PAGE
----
Key Leaders in Talent Management Convene at Deloitte University to Discuss the Future Relevance – or Irrelevance – of HR
“The system is broken” agreed many in attendance; vigorous debate about how to fix it
Westlake, Texas, July 9, 2012 — As global organizations grapple with a more technologically intensive and complex agenda, fissures in traditional approaches to talent management and leadership development are increasingly visible. This was a key theme that emerged at ON Talent, an invitation-only discussion hosted at Deloitte University where leading names in talent argued that the prevailing models of talent development no longer hold. New models like the corporate lattice that are better attuned to the times must be adopted or the risk of HR becoming less relevant is high.
“The system is broken,” said Annmarie Neal, founder of the Center for Leadership Innovation. “If the economic models of the last era of business won't translate to today's environment, why would our organizational and talent models translate? In fact, the way we have traditionally approached talent can be an impediment in the 21st century."
ON Talent explored the future of talent in a post-digital environment, where technology, cloud, social, analytics, mobile, and cyber-security are embedded in the workplace and long-standing assumptions are being challenged. The conversations included deep-dive discussions on the following themes:
“It is clear that we need to re-evaluate and recalibrate much of our approach to talent and leadership as a result of the new business dynamics, social changes and the work styles of today’s global employees,” said Jeff Schwartz, principal, Deloitte Consulting LLP and ON Talent chair. “The perspectives brought forth at ON Talent will help to identify new strategies for a world transformed by technology, the human cloud, mobile and social media.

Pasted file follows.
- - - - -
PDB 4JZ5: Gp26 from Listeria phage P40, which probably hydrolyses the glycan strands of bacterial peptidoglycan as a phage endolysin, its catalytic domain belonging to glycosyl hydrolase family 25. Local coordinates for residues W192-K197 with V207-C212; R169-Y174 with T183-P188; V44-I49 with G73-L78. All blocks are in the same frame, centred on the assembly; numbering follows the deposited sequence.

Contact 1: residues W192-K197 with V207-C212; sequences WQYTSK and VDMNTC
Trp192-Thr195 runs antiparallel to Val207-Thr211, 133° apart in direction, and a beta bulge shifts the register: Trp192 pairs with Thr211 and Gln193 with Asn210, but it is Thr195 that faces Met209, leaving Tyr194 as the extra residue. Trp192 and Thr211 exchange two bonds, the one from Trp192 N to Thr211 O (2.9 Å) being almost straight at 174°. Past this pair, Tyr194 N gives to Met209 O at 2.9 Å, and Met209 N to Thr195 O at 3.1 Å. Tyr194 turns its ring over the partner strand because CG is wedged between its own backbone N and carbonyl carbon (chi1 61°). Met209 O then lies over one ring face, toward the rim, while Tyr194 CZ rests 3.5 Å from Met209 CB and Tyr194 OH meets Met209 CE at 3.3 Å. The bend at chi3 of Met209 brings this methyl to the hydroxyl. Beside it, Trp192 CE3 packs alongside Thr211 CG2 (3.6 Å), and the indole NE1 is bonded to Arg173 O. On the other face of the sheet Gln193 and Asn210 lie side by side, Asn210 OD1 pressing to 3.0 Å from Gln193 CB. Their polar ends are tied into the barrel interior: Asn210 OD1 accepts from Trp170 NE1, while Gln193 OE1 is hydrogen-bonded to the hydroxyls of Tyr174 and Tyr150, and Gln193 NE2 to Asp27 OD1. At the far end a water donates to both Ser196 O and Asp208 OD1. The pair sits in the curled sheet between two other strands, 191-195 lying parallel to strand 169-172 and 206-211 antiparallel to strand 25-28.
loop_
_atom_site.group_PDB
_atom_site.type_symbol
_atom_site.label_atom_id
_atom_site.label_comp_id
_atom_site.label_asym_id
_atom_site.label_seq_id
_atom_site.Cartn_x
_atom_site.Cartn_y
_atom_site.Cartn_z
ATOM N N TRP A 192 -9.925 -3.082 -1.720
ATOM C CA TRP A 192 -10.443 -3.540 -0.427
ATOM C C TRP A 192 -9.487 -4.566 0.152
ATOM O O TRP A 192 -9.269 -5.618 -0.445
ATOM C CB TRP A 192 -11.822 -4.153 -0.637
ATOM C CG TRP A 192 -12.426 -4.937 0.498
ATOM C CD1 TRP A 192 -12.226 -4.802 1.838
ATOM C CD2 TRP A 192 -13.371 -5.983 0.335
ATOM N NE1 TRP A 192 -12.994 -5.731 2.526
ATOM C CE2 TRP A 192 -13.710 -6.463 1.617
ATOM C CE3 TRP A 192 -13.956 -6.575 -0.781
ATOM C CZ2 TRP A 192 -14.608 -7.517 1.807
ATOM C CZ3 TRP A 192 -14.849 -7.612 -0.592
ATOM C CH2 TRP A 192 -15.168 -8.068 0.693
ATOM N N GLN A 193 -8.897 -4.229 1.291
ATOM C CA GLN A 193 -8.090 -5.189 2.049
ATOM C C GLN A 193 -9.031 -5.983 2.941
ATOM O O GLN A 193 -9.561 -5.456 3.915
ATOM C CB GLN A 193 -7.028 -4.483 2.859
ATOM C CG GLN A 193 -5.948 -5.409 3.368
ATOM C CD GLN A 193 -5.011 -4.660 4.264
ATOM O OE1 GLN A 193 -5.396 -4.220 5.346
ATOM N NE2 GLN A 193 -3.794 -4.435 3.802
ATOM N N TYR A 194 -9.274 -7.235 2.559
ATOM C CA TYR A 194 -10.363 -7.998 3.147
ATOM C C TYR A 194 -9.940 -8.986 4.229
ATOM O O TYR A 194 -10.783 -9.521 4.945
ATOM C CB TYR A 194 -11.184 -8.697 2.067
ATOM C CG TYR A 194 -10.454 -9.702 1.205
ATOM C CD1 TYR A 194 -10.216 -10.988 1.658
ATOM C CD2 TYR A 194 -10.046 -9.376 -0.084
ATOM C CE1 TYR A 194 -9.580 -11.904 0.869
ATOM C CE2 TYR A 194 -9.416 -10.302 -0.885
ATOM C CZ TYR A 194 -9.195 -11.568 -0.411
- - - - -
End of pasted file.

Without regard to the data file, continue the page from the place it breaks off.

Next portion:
Emerging themes from ON Talent:
The mix of business leaders and academics gathered at Deloitte University for ON Talent included:
Throughout the two day event, the participants observed that businesses are belatedly recognizing the post-recession and forthcoming post-digital realities that are driving a critical need for change – both at the organizational and individual level. While some see the opportunity for renewal of "evergreen" talent strategies, others urged more radical change. At the conclusion of ON Talent, the participants agreed on the following key takeaways:
ON Talent was the second event in the ON series at Deloitte University aimed at fostering meaningful discussions and debate to generate breakthrough ideas that improve business. The inaugural session, ON Social, examined the growing impact of social data on business and society.
As an outcome of ON Talent, Deloitte will produce a white paper for release later this summer. And, in conjunction with ON Talent, Deloitte University Press also released a new e-book, The Talent Paradox: A new agenda for talent and leadership, which includes research and writings previously published in Deloitte Review. To view the e-book, please visit www.deloitte.com/ontalent.
About Deloitte University
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